HR 4.0

Higher unemployment insurance premium for flexwork hardly leads to more permanent contracts

September 23, 2021 - 3 minutes reading time
Article by Reintjan Weeber

The increased unemployment insurance premium for flexible contracts last year has only motivated employers to switch to permanent contracts. Moreover, the uncertainty due to corona hardly seems to affect whether employers' hiring policy is changed. These are the main findings of an inventory of the effects of the Balanced Labor Market Act (in Dutch: WAB) on the labor market, conducted by Centric and its knowledge partner 2Xplain.

The WAB (‘Wet arbeidsmarkt in balans’), which was introduced at the beginning of 2020, is intended to encourage employers to offer more employees a permanent contract. The most important measure within the WAB is a significantly higher unemployment insurance premium for temporary and flexible employment contracts. Conversely, employers pay a lower unemployment insurance premium for employees with a permanent contract. The goal: more permanent employment contracts.

An initial poll by Centric and 2Xplain among fifty respondents shows that just under one in five employers has changed the hiring policy for new employees. It is striking that the size of the company does not seem to play a role in the companies that changed their policy: small employers change their policy just as little as large ones.

Especially in the retail, catering, and services sectors – sectors that have all been hit relatively hard by the corona measures – the uncertainty surrounding corona appears to affect the willingness to change the hiring policy. Traditionally, relatively many employees work with flexible employment contracts in these sectors.

‘Companies want to maintain a flexible shell’

Within various production sectors, where temporary and flexible employment contracts are also used relatively often, uncertainty surrounding corona does not play a role. Nevertheless, the higher unemployment insurance contribution hardly leads to a change in policy. A respondent from this angle also stated: “Companies want to maintain a flexible shell”.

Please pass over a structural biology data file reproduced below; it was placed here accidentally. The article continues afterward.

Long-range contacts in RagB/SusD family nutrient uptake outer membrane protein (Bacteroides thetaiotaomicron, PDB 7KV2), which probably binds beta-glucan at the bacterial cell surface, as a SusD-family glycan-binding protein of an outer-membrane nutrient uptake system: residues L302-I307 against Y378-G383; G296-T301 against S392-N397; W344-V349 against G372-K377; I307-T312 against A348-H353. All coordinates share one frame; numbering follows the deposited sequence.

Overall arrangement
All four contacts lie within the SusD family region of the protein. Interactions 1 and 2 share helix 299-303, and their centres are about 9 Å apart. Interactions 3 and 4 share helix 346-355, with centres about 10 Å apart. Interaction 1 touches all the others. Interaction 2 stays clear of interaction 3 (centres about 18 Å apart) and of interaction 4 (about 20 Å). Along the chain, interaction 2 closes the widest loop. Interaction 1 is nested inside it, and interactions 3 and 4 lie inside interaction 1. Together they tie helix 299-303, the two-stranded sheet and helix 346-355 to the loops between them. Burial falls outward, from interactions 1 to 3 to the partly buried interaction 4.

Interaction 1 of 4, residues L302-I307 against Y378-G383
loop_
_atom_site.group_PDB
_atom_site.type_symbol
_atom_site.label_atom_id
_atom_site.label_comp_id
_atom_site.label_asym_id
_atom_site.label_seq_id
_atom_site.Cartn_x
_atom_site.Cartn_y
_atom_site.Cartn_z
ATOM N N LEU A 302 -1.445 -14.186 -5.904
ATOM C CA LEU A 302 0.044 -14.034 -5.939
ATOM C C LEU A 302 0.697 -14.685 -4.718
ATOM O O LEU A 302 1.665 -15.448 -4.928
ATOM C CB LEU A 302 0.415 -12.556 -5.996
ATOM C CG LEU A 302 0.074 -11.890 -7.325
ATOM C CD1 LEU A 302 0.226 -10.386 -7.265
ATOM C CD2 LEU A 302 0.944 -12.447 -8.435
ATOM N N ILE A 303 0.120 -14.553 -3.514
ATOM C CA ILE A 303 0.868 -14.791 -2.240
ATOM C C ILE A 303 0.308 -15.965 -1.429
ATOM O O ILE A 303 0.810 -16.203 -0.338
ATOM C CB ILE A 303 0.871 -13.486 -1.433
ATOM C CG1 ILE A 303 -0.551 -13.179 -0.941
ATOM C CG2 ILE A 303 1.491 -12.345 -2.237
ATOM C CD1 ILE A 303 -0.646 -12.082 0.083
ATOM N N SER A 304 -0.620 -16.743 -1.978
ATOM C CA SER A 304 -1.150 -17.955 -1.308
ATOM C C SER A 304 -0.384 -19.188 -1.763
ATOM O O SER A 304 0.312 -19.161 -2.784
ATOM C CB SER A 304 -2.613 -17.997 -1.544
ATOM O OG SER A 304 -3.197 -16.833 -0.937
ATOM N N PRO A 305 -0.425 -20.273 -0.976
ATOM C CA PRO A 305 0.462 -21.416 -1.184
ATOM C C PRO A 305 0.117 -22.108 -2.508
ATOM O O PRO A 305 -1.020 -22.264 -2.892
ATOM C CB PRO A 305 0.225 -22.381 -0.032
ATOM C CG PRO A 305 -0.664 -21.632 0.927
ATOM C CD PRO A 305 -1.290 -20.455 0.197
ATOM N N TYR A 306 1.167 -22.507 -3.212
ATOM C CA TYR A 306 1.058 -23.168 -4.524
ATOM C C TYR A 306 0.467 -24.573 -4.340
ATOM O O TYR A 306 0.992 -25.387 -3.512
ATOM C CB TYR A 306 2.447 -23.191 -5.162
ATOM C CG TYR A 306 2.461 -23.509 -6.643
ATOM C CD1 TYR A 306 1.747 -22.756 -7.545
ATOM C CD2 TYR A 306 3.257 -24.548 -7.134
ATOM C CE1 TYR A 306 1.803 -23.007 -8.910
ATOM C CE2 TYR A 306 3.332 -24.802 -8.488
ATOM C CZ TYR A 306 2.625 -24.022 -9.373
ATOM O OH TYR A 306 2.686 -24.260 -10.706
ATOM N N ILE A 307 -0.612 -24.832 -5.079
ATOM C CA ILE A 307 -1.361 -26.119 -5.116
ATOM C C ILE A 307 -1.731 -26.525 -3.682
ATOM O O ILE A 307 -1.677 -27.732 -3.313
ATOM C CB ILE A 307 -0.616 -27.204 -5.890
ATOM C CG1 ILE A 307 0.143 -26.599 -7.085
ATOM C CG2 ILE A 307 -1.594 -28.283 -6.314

Of the respondents to the poll from government employers, not even a single organization changed its hiring policy after the introduction of the WAB. This may be because government employers do not owe unemployment insurance contributions and therefore lack the financial incentive to conclude more and faster permanent employment contracts.

The first survey into the effects of the introduction of the WAB is too limited to draw firm conclusions. It can be a good starting point for further research. However, a careful balance can be drawn up: the premium differentiation, with a high premium for temporary and flexible employment contracts, seems to contribute only to a limited extent to the objective of the WAB: to ensure more permanent employment contracts.

Many pupils and students work in the retail and catering sectors heavily affected by the corona measures. The question is whether companies in these sectors will change their policy after reopening. On the other hand, without a financial incentive there seems to be no willingness at all from employers to offer more permanent employment contracts more quickly. In that sense, the WAB, as one of the measures from a larger package, does its job.

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